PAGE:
Every Hero Needs a Villain

Album Review of Every Hero Needs a Villain by Czarface.

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Every Hero Needs a Villain

Czarface

Every Hero Needs a Villain by Czarface

Release Date: Jun 16, 2015
Record label: Brick Records
Genre(s): Rap

78 Music Critic Score
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Every Hero Needs a Villain - Very Good, Based on 5 Critics

Record Collector - 80
Based on rating 4/5
80

Czarface, the hip-hop trio comprised of Wu-Tang man Inspectah Deck, plus veteran Bostonian operators 7L and Esoteric, created a fair buzz with their self-titled debut album, a work characterised by its superhero fixations and rugged beats and rhymes. Housed in a brilliantly illustrated box replete with a comic book, this sophomore effort repeats the same trick, though it’s a significantly stronger release than its predecessor. Producer 7L, in particular, has upped his game, unfurling a brutal series of rock-inflected backdrops that astutely modernise the boom-bap style.

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Exclaim - 80
Based on rating 8/10
80

The rhymes are as crippling as kryptonite on Every Hero Needs A Villain, Inspectah Deck's sophomore effort with Boston battle rap legends 7L & Esoteric. Deck — who was the Wu-Tang Clan's unsung hero before this villainous new turn — unleashes one hilarious doomsday diss after the next on the LP, while Esoteric spouts boasts worthy of the zaniest of mad scientists. On "Red Alert," they mock their rivals for being gluten-free, celiac disease-afflicted yuppies, and on "World Premier," they boast about their "piss (that can) cut toilets in half.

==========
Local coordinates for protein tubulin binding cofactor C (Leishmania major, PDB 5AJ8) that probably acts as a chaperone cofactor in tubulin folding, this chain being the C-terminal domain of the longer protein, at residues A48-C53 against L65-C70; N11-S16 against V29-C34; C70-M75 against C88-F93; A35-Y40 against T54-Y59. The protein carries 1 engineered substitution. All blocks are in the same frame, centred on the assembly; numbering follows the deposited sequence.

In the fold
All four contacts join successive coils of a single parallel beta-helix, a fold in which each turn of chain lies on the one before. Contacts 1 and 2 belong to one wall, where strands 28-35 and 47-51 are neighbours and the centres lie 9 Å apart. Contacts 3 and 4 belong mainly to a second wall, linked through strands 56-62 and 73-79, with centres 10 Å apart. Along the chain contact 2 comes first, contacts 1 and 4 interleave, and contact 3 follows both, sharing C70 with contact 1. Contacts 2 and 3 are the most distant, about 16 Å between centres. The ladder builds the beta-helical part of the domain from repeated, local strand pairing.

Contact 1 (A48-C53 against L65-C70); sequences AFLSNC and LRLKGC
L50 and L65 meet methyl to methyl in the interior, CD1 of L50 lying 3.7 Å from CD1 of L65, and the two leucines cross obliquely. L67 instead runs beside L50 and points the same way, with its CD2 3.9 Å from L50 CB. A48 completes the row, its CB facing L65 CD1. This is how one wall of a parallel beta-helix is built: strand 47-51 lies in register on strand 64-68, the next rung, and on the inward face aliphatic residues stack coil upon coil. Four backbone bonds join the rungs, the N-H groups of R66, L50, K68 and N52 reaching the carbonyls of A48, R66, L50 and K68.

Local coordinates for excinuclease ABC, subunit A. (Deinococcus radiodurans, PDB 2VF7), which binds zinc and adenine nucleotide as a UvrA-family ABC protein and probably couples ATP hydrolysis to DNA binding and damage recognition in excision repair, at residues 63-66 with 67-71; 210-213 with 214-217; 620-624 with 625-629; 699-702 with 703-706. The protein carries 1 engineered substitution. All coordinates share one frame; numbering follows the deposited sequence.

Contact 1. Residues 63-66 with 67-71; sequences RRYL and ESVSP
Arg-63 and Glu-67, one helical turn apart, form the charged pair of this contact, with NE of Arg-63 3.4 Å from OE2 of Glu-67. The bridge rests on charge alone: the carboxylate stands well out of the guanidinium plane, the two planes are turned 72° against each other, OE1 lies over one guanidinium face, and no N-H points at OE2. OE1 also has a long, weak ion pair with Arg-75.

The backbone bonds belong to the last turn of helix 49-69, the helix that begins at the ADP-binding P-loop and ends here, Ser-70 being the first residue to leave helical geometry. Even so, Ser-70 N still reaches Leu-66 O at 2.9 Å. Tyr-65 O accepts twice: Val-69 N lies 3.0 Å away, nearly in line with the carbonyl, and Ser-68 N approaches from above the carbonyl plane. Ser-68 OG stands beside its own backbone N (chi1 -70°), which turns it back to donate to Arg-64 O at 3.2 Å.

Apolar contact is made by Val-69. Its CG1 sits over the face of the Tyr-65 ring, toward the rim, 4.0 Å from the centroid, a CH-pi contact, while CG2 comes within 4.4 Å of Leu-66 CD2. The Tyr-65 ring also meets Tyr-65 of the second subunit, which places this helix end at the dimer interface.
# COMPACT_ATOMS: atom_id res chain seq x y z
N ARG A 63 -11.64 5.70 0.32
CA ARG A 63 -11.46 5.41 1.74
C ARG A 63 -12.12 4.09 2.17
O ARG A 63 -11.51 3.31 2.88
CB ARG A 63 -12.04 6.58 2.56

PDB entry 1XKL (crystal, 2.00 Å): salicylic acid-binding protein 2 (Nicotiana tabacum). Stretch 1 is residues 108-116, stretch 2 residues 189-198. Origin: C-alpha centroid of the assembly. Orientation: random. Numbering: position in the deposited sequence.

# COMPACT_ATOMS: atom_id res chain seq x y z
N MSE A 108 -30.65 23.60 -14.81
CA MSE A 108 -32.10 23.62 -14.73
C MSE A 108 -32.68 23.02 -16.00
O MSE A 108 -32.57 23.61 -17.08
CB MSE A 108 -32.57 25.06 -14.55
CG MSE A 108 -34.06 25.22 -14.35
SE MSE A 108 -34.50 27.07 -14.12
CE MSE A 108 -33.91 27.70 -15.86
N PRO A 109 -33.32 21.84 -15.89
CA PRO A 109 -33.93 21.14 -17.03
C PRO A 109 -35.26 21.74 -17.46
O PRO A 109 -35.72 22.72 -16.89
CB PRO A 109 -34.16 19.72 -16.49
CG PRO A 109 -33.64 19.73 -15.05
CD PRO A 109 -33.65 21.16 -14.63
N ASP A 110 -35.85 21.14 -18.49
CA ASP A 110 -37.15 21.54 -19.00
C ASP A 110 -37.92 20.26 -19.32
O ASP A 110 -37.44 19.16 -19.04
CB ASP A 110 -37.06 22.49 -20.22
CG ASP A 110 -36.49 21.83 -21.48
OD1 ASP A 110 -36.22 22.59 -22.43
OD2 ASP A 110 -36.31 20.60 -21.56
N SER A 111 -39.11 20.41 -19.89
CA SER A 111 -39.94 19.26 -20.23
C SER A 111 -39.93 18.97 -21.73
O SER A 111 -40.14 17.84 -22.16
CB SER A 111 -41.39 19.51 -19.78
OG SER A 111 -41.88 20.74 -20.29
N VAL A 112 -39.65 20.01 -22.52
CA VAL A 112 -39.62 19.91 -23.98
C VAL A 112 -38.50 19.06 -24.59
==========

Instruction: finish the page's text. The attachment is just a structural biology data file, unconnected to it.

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RapReviews.com - 80
Based on rating 8/10
80

P.O.S. :: Chill, dummyDoomtree RecordsAuthor: Patrick TaylorI've been a fan of Stefon "P.O.S." Alexander since his debut nearly 10 years ago. On "Audition" and 2009's "Never Better," he proved himself to be one of the few artists who could successfully meld punk rock and hip-hop. Fellow Minnesotans ….

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HipHopDX - 70
Based on rating 3.5/5
70

Two years ago, fans got a pleasant surprise in the first CZARFACE album. Wu-Tang Clan’s Inspectah Deck and Boston duo 7L & Esoteric joined forces to create what became some of the most exceptional work in their respective careers. It seemed that working with each other brought out the best in both sides as Deck delivered his finest performance in over a decade while 7L & Esoteric got back to hardcore, boom bap raps that helped the duo stand out in the early 2000s.

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Boston Globe
Their review was positive

In films, comic-book sequels typically enjoy an inherent advantage over their predecessors: Once the requisite origin story has been told, our heroes can get down to the business of flexing their awesome powers. Such is the case on this seecond collaboration between 7L & Esoteric and Wu-Tang’s Inspectah Deck, on which the principals evolve from three guys working well together into a singular entity. Opener “Czartacus” sets the tone: Eso and Deck come out over a snarling guitar, reveling in their rivals’ disdain (“your tracks be sounding flat, our tracks Kate Uptons”).

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